Every country has their own traditions, depending on religion, culture, and nature. Christians are about to celebrate Easter, one of their most beloved holidays. And what is the best way to celebrate if not with an amazing menu full of Easter foods? Find out which are the best in the world!
Christianity is a monotheistic religion based on the life, teachings, and miracles of Jesus of Nazareth, known by Christians as the Christ. About 33 percent of the global population is made up of Christians (and that makes Christianity the largest religion in the world), and they celebrate Easter. This year, some of them celebrate it on April 1st (Catholics and Protestants), and some on April 8th (Orthodox Christians).
The countries where the most Christians live are the United States, Brazil, Mexico, Nigeria, Russia, Ethiopia, Germany, China, Philippines, the Democratic Republic of the Congo, and Italy.
No matter the country, Easter is the perfect time for those who want to spend time with family, friends, and loved ones. For some – and that includes us –, the better way to spend time with their favorite people is to sit at a table with traditional Easter foods, eat, drink, and chat.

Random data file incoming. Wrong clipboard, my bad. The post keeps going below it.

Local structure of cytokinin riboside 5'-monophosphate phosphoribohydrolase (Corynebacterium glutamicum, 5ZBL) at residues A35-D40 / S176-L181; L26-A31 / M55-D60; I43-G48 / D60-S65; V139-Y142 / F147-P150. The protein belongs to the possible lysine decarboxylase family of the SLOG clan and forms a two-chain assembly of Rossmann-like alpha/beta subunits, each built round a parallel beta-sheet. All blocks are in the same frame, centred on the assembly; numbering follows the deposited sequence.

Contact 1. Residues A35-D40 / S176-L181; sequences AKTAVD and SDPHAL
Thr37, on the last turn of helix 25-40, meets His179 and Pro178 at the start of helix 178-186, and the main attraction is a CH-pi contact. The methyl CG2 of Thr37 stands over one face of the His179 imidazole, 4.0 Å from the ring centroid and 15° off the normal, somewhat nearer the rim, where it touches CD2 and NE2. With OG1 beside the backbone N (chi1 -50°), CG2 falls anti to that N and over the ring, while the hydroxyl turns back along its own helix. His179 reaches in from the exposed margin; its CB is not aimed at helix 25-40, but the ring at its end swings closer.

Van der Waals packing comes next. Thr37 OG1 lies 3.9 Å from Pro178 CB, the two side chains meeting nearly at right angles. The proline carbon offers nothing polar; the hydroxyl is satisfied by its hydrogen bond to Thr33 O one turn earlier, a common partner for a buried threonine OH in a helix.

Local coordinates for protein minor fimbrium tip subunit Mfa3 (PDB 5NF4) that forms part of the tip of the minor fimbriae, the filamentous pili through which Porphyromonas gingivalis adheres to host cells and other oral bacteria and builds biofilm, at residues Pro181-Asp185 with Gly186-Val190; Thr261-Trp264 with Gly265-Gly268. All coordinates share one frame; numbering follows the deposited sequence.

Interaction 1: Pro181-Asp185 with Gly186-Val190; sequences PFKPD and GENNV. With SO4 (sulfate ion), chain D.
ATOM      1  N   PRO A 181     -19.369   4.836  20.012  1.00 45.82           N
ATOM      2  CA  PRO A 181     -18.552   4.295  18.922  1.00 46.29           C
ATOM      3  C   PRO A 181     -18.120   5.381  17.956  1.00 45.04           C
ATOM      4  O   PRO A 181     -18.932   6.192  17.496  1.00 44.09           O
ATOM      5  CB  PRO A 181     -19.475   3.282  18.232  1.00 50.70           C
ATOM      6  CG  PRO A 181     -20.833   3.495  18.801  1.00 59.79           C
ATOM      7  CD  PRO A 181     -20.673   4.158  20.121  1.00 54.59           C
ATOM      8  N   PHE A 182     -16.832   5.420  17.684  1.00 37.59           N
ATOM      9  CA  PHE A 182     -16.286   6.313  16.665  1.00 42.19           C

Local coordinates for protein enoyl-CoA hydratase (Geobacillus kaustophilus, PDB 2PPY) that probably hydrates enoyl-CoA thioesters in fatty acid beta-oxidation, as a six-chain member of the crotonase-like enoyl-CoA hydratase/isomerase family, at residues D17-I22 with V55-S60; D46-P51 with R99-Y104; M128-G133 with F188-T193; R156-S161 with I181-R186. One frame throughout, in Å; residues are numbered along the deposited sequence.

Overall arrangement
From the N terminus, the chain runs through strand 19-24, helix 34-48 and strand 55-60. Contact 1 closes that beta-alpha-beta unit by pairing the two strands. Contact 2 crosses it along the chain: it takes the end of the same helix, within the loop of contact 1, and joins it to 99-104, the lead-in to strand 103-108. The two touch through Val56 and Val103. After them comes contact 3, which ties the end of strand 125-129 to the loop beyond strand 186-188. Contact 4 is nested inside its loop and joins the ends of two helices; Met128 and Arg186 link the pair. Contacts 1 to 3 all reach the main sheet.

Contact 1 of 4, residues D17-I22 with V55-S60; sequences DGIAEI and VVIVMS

Although dyed and decorated hard-boiled eggs are probably the first Easter food to come to anyone’s mind, many other delicacies factor into traditional Easter foods around the world.
Easter foods in 10 countries around the world
1. The United States
In the United States, the main dish on Easter Sunday is the classic Easter ham, often baked with pineapples and cherries on top. Usually, Americans eat it with potatoes and vegetables.
Another favorite recipe is hot cross buns. A hot cross bun is a spiced sweet bun made with currants or raisins, marked with a cross on top. It’s originated in the United Kingdom but also traditionally eaten on Good Friday in the British Isles, Australia, Canada, Ireland, New Zealand, South Africa, and some parts of the Americas.